Alton Toussaint Lemon, 84, formerly of Mt Airy, a retired social worker and the plaintiff in a 1971 landmark court case that challenged state aid to religious schools, died May 4 of Alzheimer’s disease at his home in Rydal Park in Jenkintown.

Mr. Lemon had filed a lawsuit that questioned the legality of a 1968 Pennsylvania law permitting religious schools to receive reimbursement for certain expenses as long as they were linked to secular subjects taught in public schools.

In his opinion in Lemon v. Kurtzman on June 28, 1971, Chief Justice Warren Burger ruled that the law violated the First Amendment, which prohibits government establishment of religion, and created the “Lemon test,” requiring courts to consider “whether the challenged government practice has a secular purpose, whether the primary effect is to advance or inhibit religion, and whether it fosters excessive government entanglement with religion.”

Burger said the Pennsylvania law failed the entanglement provision of the Lemon test.

A longtime Mt. Airy resident, Mr. Lemon was born in McDonough, Ga., and raised in Atlanta, where he attended public schools through the 10th grade. He graduated from a private high school in Lawrenceville, Va., and earned a bachelor’s degree in mathematics from Morehouse College.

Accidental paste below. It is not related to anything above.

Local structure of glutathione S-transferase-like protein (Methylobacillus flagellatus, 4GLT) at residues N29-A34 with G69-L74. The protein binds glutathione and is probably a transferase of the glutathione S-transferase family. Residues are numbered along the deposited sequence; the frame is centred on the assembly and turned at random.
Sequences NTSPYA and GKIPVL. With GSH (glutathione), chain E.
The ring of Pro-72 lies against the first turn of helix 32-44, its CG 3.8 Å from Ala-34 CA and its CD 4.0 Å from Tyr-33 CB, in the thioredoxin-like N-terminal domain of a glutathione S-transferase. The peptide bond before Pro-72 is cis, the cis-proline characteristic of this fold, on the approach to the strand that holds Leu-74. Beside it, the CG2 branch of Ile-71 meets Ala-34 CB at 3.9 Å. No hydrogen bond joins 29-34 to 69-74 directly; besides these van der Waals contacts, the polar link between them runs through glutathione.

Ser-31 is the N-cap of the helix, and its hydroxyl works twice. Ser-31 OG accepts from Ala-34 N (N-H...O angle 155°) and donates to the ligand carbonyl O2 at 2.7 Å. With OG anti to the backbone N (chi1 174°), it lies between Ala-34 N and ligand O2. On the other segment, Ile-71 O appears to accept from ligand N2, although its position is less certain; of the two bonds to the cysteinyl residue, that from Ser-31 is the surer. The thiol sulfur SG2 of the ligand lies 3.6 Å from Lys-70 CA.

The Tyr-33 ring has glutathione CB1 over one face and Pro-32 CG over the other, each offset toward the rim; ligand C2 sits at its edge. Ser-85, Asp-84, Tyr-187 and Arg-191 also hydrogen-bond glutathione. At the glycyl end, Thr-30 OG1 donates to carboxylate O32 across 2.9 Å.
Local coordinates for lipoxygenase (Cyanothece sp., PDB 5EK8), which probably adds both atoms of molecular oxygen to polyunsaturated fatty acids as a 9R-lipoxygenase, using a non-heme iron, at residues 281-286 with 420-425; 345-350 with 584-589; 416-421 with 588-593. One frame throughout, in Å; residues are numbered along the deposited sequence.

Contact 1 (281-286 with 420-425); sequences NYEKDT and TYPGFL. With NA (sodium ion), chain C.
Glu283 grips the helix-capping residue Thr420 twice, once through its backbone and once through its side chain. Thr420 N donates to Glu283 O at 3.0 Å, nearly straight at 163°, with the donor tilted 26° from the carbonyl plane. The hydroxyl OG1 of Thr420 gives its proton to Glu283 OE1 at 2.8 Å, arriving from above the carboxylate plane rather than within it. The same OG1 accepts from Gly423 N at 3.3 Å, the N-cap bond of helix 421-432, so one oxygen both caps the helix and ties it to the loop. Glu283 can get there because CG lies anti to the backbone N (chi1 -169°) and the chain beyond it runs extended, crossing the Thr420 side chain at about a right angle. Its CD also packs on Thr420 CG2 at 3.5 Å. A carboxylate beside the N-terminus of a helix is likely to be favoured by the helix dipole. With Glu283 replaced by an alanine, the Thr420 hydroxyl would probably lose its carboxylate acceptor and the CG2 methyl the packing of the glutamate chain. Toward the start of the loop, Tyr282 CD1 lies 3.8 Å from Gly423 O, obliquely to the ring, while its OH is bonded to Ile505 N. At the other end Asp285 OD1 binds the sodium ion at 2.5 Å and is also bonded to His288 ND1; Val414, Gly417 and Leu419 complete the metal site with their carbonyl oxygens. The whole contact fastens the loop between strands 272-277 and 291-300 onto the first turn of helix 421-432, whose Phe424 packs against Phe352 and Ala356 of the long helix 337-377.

He served in the Army for two years, then worked for a time as a civilian for the Department of Defense at Aberdeen Proving Grounds in Maryland.

After deciding to become a social worker, he completed a master’s degree in social work at the University of Pennsylvania and began a long career of public service and community organizing.

Before retiring in 1987, Mr. Lemon had worked for Bristol Township Community Action, North City Congress, Germantown Settlement, the Department of Housing and Urban Development and the Department of Energy.

In retirement, he served as president of the Greater Philadelphia Chapter of the Morehouse College Alumni Association and president of the Philadelphia Ethical Society. He was a lifetime member of the ACLU, the NAACP, and West Mt.Airy Neighbors.

He is survived by his wife of 63 years, the former Augusta Ramsey; a son, Anthony George, and two grandchildren.

A memorial service was held June 8 at Rydal Park. Memorial donations may be made to the Alzheimer’s Association, Box 96011, Washington, DC 20090. – WF